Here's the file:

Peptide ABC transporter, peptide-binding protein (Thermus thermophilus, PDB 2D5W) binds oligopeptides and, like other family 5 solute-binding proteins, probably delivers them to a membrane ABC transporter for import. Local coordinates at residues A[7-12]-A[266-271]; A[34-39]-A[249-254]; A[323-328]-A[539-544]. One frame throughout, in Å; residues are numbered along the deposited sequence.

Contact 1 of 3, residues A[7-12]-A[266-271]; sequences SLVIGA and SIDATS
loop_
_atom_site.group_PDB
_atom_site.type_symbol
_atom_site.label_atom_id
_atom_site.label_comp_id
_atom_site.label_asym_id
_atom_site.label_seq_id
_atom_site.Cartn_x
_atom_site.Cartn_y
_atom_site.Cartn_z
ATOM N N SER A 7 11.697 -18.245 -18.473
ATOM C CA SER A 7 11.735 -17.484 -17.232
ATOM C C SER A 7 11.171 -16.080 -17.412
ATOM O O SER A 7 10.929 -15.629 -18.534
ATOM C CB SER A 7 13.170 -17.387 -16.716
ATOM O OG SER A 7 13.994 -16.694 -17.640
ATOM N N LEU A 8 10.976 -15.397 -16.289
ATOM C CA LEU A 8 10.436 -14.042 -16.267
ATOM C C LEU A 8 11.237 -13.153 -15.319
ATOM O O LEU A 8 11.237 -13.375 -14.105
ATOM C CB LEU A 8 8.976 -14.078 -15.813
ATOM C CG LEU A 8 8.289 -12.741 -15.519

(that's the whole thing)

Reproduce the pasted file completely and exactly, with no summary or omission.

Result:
Peptide ABC transporter, peptide-binding protein (Thermus thermophilus, PDB 2D5W) binds oligopeptides and, like other family 5 solute-binding proteins, probably delivers them to a membrane ABC transporter for import. Local coordinates at residues A[7-12]-A[266-271]; A[34-39]-A[249-254]; A[323-328]-A[539-544]. One frame throughout, in Å; residues are numbered along the deposited sequence.

Contact 1 of 3, residues A[7-12]-A[266-271]; sequences SLVIGA and SIDATS
loop_
_atom_site.group_PDB
_atom_site.type_symbol
_atom_site.label_atom_id
_atom_site.label_comp_id
_atom_site.label_asym_id
_atom_site.label_seq_id
_atom_site.Cartn_x
_atom_site.Cartn_y
_atom_site.Cartn_z
ATOM N N SER A 7 11.697 -18.245 -18.473
ATOM C CA SER A 7 11.735 -17.484 -17.232
ATOM C C SER A 7 11.171 -16.080 -17.412
ATOM O O SER A 7 10.929 -15.629 -18.534
ATOM C CB SER A 7 13.170 -17.387 -16.716
ATOM O OG SER A 7 13.994 -16.694 -17.640
ATOM N N LEU A 8 10.976 -15.397 -16.289
ATOM C CA LEU A 8 10.436 -14.042 -16.267
ATOM C C LEU A 8 11.237 -13.153 -15.319
ATOM O O LEU A 8 11.237 -13.375 -14.105
ATOM C CB LEU A 8 8.976 -14.078 -15.813
ATOM C CG LEU A 8 8.289 -12.741 -15.519